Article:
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Rock behind the iron curtain: 55 years on The Rolling Stones Warsaw riot


By 1967, The Rolling Stones had already earned a reputation as one of the most decadent rock bands in the world. With their knack for turning hotel rooms upside down, drug use and high-octane live shows, the group’s reputation preceded them; hell, it was half of the appeal. It’s hard to believe, then, that in April 1967, they were booked to perform a show in Warsaw, which was still behind the Iron Curtain. As you would expect, the performance was an incendiary affair, sparking a clash between prospective audience members and the police outside Warsaw’s Congress Hall.

In 1967, The Rolling Stones were planning a European tour to promote Between the Buttons. Keen to uphold their transgressive reputation, Mick Jagger and company attempted to book a show in Moscow. Alas, their attempts to become the first band to play on the other side of the Iron Curtain were thwarted when both UK and Russian authorities denied them entry into the communist heartland. As a result, The Stones were left with a four-day gap in their touring schedule which desperately needed filling.

Cut to the Polish capital of Warsaw, where two young polish journalists with a taste for rock music are being asked to present themselves to Władysław Jakubowski, the deputy director of Pagart, a state-owned concert agency. Nobody was allowed in or out of the country without the consent of Jakubowski. Thankfully he had some sympathy for Poland’s young music fans. He asked the journalists to name some of the artists they would like to see perform in the country on a piece of paper. They did as he said, noting down The Beatles, The Hollies, The Animals, and The Rolling Stones. When they were finished, Jakubowski hastily hid the piece of paper in a drawer in his desk. A few weeks later, The Rolling Stones recieved word that they’d been granted entry to Poland.

The Stones arrived in Warsaw on April 12th. Bill Wayman would later recall the immediate sense of claustrophobia that greeted the band as they stepped off the plane. While he and the rest of the stones attempted to throw off the scent of Warsaw’s secret police, crowds were already gathering around Congress Hall. By April 13th, thousands of people were in line for tickets. What most of them didn’t know was that the bulk of them had already been reserved for communist party members and their families. When The Rolling Stones arrived at the venue, surrounded by a police escort, the situation was already becoming tense. Brawls broke out amongst the crowd as thousands of hopeful teenagers attempted to smuggle themselves inside without a ticket. According to reports, the police were quick to whip out their truncheons in a brutal attempt to restore order.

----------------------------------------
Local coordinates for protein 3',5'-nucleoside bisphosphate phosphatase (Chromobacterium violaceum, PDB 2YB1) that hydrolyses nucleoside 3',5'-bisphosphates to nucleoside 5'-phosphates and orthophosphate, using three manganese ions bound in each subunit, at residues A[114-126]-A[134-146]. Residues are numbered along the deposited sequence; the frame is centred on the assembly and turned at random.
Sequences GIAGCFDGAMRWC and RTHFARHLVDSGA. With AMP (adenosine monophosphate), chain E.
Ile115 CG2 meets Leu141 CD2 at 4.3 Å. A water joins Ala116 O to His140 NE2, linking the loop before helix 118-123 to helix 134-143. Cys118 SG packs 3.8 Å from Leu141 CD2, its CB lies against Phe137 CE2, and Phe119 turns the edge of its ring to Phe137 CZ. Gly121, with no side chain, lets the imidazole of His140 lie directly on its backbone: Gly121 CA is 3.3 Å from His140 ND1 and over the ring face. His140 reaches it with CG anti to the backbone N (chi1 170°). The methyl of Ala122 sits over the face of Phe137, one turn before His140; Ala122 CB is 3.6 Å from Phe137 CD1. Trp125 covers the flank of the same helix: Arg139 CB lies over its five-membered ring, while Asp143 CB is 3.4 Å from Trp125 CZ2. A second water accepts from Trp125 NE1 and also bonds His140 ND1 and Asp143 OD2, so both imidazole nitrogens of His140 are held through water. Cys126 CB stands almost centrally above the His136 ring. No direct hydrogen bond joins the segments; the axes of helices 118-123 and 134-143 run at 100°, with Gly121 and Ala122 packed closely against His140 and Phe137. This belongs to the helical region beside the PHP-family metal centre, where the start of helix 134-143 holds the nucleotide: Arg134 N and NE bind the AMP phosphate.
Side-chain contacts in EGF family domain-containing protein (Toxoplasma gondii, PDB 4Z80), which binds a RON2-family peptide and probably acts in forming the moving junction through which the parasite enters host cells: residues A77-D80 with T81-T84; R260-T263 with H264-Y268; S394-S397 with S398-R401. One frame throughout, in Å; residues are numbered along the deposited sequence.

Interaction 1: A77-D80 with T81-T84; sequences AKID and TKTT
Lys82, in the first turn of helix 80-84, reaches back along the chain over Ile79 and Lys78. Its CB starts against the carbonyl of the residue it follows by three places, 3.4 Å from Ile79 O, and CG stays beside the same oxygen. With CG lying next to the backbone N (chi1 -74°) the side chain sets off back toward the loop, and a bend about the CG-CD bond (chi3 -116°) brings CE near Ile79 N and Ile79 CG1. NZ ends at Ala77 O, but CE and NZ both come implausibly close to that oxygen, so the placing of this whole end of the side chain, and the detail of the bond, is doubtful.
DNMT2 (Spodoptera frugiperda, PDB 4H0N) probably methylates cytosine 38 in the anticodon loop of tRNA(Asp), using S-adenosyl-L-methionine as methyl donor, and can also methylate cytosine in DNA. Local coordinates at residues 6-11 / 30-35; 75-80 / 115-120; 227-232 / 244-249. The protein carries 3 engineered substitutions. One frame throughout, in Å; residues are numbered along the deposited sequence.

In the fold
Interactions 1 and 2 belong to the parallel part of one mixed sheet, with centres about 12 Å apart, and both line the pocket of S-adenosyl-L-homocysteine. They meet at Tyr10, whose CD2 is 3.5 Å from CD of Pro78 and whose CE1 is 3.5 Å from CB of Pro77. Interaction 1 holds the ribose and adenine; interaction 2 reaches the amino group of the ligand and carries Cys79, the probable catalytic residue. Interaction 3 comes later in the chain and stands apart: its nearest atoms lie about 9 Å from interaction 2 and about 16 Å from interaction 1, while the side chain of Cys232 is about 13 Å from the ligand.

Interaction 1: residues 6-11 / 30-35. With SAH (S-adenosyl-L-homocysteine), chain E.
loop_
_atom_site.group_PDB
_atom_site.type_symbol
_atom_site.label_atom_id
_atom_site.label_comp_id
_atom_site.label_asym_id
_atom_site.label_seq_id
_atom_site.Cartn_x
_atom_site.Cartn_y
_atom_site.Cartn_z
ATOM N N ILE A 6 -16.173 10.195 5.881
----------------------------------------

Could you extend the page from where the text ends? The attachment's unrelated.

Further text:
Inside the venue, the story wasn’t much better. It was way past its capacity of 2,700, with fans hanging off the edge of balconies just to catch a glimpse of their favourite rockers. The front of the stage was guarded by a row of police, who managed to push non-ticket holders to the back, meaning that all The Stones would have seen from the stage was a regimented crowd of grey-suited communist party members with their fingers in their ears. Jagger was not best pleased, but at least he was safe. Outside, the brawl had turned into a full-blown riot. Bottles were being thrown this way and that, cars being burnt and smashed into pulp, and police dogs running wild. Soon water guns and tear gas were deployed to disperse the protesters, who had heard the sound of western rock pulsing through the walls of Congress Hall and desperately wanted more.

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